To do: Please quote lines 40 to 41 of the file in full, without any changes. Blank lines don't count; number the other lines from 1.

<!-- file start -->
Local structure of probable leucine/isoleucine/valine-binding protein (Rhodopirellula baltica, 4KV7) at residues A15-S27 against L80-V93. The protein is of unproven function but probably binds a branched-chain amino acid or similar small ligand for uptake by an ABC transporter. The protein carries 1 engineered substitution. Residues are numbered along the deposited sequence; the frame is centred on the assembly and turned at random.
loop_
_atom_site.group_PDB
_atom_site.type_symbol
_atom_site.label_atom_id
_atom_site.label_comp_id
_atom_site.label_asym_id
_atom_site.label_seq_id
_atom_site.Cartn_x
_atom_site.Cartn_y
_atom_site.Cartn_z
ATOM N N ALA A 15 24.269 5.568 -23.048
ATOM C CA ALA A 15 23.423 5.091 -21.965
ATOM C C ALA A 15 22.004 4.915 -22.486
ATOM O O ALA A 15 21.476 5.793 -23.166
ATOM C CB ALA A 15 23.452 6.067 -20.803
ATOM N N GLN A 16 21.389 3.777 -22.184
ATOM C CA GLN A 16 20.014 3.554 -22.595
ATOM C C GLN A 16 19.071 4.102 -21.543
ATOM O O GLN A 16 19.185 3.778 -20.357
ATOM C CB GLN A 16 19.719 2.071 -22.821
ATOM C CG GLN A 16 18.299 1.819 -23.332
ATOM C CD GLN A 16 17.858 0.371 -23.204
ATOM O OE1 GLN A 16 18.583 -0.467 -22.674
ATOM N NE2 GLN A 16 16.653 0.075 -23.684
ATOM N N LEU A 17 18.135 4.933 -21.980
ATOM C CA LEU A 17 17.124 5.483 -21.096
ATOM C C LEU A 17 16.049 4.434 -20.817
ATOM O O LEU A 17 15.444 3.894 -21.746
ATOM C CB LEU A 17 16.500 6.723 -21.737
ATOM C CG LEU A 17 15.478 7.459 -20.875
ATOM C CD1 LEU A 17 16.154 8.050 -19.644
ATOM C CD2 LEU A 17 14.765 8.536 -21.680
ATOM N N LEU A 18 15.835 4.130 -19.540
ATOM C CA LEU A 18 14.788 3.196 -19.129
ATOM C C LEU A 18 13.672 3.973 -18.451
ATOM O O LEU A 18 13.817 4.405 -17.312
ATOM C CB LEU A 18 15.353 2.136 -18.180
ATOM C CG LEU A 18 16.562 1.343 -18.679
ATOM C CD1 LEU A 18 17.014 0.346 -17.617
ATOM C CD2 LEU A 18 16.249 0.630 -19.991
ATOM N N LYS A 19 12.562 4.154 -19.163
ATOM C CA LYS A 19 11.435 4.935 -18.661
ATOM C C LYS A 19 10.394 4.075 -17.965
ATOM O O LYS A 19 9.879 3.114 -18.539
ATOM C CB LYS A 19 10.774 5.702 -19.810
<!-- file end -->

ATOM C CD1 LEU A 18 17.014 0.346 -17.617
ATOM C CD2 LEU A 18 16.249 0.630 -19.991